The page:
Sometimes life imitates art. Other times art intimidates life. That seemed to be the case with the HBO documentary series The Jinx: The Life and Deaths of Robert Durst, which, over the course of a decade, tracked the shady past of the New York City real estate scion, in particular the trail of deaths that seemed to follow him. The final episode of The Jinx contained a shocking revelation: Durst, after an on-camera interview with filmmaker Andrew Jarecki, wandered into a hotel bathroom still wearing his microphone and made what sounded like a full confession. The shock was compounded by real-life events. The day before the finale was set to air, the FBI arrested Durst in New Orleans for the murder of Susan Berman, a friend of his who was killed in Los Angeles in 2000.
Orleans Parish Sheriff's Office
In a media landscape transfixed by artfully told true-crime stories (The Jinx comes on the heels of NPR's wildly popular Serial podcast), the show's presentation of its case against Durst — not to mention the timing of Durst's arrest — raised a host of questions regarding the lines between entertainment and jurisprudence, chain of custody, and the legal responsibilities of documentary journalists. The Jinx navigated this thicket with the help of Victor A. Kovner, a partner at Davis Wright Tremaine with a long history of providing pre-print or pre-broadcast review to media outlets (including, from the mid-1960s until the mid-2000s, the Village Voice).More »
The lead story on the New York Post's website a little before 9 a.m. on Tuesday was headlined "Osama bin Laden 'died like a pussy.' " After 9 a.m., the headline became "Osama bin Laden 'died like a wimp.' "
With more than 35 million views, the video of Shoshana Roberts walking through Manhattan and being subjected to dozens and dozens of catcalls from men about her appearance and figure pulled back the curtain on an uglier part of our culture. It also spawned several cringe-inducing parodies by enterprising dudes (mostly dudes, anyway) who wanna hop on the pageview train by offering comparisons between getting catcalled as as a woman alone in New York to, oh, trash-talk you might hear as an unshaven Jets bro walking through Union Square on a Sunday. Here are the worst, from worst to least-worst.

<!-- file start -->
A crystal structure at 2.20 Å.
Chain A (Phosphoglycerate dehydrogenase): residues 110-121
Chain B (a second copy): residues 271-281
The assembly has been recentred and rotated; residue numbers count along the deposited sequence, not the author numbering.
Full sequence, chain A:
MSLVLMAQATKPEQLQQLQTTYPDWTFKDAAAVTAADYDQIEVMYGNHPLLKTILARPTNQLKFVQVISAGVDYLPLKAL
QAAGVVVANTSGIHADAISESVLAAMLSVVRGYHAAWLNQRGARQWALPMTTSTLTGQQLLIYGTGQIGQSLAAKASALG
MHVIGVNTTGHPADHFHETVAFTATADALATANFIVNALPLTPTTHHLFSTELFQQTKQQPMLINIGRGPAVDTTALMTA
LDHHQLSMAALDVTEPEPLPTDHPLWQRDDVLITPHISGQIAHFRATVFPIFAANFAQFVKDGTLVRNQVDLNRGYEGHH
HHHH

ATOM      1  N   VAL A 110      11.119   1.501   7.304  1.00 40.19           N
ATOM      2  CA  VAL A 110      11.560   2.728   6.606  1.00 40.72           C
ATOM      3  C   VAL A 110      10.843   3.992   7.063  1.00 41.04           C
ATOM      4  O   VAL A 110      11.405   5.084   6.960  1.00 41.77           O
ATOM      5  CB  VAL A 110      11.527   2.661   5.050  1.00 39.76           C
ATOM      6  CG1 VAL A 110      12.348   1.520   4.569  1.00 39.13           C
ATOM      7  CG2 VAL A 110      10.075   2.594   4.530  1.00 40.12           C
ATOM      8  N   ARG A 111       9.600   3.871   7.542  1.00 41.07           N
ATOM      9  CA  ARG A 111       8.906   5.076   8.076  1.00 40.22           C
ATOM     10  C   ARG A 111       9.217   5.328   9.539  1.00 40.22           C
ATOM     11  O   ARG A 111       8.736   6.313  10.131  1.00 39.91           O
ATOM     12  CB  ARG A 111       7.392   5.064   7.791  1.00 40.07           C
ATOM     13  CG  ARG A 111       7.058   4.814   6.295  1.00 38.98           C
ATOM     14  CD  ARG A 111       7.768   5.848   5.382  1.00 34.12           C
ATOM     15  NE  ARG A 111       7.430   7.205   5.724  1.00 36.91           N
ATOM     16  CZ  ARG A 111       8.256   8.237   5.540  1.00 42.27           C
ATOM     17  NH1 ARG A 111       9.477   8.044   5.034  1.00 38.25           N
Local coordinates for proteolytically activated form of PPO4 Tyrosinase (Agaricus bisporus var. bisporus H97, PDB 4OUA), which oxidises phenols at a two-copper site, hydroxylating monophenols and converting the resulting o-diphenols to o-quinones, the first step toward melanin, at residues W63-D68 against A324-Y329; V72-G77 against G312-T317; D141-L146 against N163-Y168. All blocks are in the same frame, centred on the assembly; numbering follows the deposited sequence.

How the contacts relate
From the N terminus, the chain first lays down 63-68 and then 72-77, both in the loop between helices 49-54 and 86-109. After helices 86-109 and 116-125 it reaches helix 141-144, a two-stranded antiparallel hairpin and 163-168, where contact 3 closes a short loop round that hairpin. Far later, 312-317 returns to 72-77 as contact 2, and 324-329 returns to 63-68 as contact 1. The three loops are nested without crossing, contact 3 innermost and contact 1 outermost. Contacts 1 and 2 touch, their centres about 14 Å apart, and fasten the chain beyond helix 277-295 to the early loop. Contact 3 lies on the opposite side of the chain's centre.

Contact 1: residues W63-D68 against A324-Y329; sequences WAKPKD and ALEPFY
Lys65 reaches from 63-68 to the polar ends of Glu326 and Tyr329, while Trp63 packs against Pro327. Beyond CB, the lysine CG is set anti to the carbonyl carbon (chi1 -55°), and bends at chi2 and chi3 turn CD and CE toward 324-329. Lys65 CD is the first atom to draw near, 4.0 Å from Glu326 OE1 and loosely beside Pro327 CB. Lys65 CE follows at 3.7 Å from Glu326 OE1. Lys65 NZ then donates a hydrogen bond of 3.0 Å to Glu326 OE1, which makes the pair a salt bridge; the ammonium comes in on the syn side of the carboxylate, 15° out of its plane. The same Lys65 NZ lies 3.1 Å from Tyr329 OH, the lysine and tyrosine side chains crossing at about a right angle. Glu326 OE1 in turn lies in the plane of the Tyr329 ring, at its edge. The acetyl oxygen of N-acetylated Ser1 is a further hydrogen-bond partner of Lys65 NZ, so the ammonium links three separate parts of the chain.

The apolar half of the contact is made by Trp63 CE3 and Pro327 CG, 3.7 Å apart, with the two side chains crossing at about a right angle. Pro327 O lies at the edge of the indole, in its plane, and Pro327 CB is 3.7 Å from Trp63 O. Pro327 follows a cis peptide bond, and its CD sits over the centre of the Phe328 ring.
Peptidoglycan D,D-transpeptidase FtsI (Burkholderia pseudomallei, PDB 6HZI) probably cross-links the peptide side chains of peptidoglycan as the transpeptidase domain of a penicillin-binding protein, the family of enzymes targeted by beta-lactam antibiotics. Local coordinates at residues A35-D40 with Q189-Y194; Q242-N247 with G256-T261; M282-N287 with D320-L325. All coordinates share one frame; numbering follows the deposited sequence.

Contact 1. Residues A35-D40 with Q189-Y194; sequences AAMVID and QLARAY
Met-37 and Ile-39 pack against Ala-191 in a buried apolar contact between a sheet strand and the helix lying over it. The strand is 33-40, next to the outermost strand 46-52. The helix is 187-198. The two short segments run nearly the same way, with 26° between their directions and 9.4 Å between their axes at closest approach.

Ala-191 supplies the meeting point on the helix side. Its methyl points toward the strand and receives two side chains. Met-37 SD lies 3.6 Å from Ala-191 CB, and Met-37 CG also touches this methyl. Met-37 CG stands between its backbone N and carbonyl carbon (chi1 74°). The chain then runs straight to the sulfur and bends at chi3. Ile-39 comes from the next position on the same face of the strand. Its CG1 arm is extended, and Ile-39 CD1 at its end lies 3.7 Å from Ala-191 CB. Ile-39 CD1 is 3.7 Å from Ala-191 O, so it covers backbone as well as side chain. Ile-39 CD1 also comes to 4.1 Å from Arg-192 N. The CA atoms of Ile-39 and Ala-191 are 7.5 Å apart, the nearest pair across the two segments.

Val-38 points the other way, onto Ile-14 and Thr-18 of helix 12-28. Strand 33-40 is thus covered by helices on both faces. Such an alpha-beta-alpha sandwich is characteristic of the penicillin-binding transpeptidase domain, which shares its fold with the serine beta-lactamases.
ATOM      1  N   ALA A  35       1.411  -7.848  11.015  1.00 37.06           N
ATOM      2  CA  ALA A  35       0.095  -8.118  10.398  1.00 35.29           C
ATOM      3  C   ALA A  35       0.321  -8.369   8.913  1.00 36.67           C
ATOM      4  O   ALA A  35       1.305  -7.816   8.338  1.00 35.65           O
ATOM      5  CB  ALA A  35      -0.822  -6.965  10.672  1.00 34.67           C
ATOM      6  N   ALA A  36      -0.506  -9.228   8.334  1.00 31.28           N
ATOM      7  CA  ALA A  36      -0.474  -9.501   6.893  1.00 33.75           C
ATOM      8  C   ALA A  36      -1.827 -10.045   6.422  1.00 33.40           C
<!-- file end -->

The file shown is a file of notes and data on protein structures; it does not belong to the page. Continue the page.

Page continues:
On Sunday, the New York Post published an anonymously sourced piece detailing first lady Chirlane McCray's fury after hearing that Chief of Department Philip Banks (her pick, the paper says, for commissioner) was leaving the force after a disagreement with Police Commissioner Bill Bratton.
nycmayorsoffice via Flickr Chirlane McCray
"I told you we can't trust him!" the paper says she "railed" at her husband, Mayor Bill de Blasio. After that, the report goes on, the mayor "summoned Bratton to City Hall, blasting him face to face for not catering to Banks."More »
In 1980, a Washington Post writer named Janet Cooke wrote a heart-wrenching story about an eight-year-old heroin addict in Washington, D.C. "Jimmy's World" was a heroic piece of journalism, shedding light on an often unseen world of addiction and poverty and misery.
The Post's 1981 Pulitzer, lost to fraud, ultimately went to the Voice.
Texas Monthly editor Jake Silverstein had several reasons to celebrate on March 28. The last installment of an exhaustive five-part, 25,000-word series on a botched triple homicide investigation was live online; the day before, a big Texas Monthly-branded barbecue event had gone off without a hitch in Brooklyn... and, after an extensive search, the New York Times was finally ready to announce it would be naming Silverstein the new editor of its Sunday magazine.
The news, announced on the Times' website that Friday came as a surprise -- Silverstein's name had not been mentioned in speculative articles leading up to the announcement -- and a nasty one for Ian Arnold, vice president of Emmis Publishing, the owner of Texas Monthly.More »
On Wednesday the New York Observer published a profile of New York Attorney General Eric Schneiderman. The piece is long, and utterly embarrassing in its exasperated defense of Donald Trump, Observer publisher Jared Kushner's father-in-law and the target of an ongoing lawsuit by the Attorney General's office. Worse, it's an insult to the Observer's readers, who are way too media savvy for the shenanigans.
Alec Baldwin is done with all you tiny, pathetic ingrates. New York has just gotten too mean. A man can't live peacefully in this town anymore. The days when you were free to call people "queens" and "faggots" and "cocksucking fags" as you saw fit are over. Alec Baldwin bids you to say goodbye to these.
Also cancelled: Baldwin's popular cooking tips show.
That was the news last night from New York magazine, whose cover story this week features a first-person from Baldwin, declaring, "I Give Up." (On Vulture, New York's culture blog, the piece is billed as ""Goodbye, Public Life.")
It's Baldwin's passionate denunciation of the media, as well as New York City and pretty much everybody in it (Shia LeBeouf, Rachel Maddow, Joe Scarborough, er, Bill de Blasio). He declares that he's done trying "to communicate with an audience playfully like we're friends, beyond the work you are actually paid for." His withdrawal, he adds, is because he's been labeled "a homophobic bigot by Andrew Sullivan, Anderson Cooper, and others in the Gay Department of Justice." And barely 100 words into the piece, he uses an anti-transgender slur. Good God, Lemon.More »